There were firm handshakes.
Intense eye contact.
And the sincere repetition of first names.
Over the weekend, in a bare-walled art gallery on Highland Avenue, well-scrubbed job seekers came, resumes in hand, to connect with prospective employers.
But this was a job fair with a twist: All the employers are in the California cannabis business. And almost without exception, their companies are growing explosively.
“Sales-wise, we are doubling every year,” said Leo Dai, 33, who owns Growers Choice, an indoor light company in the City of Industry. Dai had come to recruit for sales and customer service jobs. Knowledge of horticultural lighting fixtures, while helpful, was not a must.
“Our product sells itself,” he said. “Our customers are educated. They know what they want.”
Nearly 900 people signed up for the free fair on Eventbrite; about 200 showed up to chat with a dozen or so employers, who had paid less than $400 to attend. Employers included cannabis cultivators, edibles manufacturers, dispensaries and a cannabis trade magazine.
“This is not a revenue generator for us,” said Michael Ray of San Francisco-based Bloom Farms, the job fair sponsor. “It’s more of a community service. And the truth is, by organizing it, we get first crack at the best candidates.”
So far, Ray has organized seven or eight job fairs. Bigger, he has learned, is not better. One fair in Oakland drew 2,000 job seekers, far too chaotic. “You can’t really get to know someone in two minutes if you have a line behind you that’s 20 people long.”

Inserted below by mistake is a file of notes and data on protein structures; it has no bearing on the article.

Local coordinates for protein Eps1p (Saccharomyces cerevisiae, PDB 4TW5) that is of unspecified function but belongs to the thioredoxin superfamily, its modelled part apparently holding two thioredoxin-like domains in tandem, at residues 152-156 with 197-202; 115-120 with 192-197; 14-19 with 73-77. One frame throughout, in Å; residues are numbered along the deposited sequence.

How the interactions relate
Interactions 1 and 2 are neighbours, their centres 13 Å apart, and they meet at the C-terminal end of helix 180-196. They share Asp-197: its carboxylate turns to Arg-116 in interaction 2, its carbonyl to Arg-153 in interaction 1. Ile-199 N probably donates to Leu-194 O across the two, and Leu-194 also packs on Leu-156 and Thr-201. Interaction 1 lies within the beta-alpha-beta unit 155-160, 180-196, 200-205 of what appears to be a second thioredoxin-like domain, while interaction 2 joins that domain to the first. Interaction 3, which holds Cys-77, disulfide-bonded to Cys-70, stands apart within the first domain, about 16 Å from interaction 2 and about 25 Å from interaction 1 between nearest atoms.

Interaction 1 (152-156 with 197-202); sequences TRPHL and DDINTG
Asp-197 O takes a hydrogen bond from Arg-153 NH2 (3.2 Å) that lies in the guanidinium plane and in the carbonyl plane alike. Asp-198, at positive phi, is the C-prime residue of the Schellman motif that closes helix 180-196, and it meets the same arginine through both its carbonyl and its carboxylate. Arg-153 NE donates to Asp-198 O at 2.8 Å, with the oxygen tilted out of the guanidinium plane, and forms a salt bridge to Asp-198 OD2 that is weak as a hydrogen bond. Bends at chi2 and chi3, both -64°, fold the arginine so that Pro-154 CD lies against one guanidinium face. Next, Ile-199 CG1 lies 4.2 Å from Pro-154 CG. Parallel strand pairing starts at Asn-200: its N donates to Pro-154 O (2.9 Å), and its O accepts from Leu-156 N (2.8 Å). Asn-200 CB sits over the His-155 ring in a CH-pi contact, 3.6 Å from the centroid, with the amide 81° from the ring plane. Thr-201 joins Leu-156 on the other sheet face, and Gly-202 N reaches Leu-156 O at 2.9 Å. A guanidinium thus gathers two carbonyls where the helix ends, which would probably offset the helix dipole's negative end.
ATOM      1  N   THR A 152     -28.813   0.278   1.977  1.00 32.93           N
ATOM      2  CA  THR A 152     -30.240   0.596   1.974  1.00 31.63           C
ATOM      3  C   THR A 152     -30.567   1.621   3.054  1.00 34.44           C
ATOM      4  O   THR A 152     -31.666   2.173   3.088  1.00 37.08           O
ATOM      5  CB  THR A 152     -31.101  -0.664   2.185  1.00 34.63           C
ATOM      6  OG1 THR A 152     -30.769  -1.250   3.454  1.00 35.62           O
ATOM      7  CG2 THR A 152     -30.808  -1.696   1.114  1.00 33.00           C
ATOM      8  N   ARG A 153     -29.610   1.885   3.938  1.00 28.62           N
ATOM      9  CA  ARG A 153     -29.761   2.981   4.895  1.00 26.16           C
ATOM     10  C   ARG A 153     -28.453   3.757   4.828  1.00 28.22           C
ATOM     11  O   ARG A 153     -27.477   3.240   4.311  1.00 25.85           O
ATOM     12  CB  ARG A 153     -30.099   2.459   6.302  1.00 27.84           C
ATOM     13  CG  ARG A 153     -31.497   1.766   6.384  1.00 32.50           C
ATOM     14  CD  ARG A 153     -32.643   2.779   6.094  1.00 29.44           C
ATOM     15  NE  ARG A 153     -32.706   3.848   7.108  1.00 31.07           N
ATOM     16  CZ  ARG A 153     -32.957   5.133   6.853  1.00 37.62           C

Now, he brings in fewer employers and caps attendance. Over time, hundreds of people have found work.
“Everything is coming out of the shadows in the California cannabis space,” Ray said. “And just like any other industry, we need an organized system to bring qualified job seekers together with top level brands.”
Last year, the cannabis website, Leafly, estimated that the legal cannabis industry employs about 122,000 people full-time. A third of the jobs are based in California. Now that the state’s voters have approved recreational marijuana, that number is, of course, expected to skyrocket. Arcview Market Research estimates the legal cannabis industry in the U.S. at about $6.8 billion in 2016. It is expected to more than triple by 2020.
I told Ray I was surprised not to smell even a whiff of California cannabis anywhere.
“Well, we urge people to leave it at home for this kind of event,” he said. “We are all very cannabis friendly, but there is a time and a place for it.”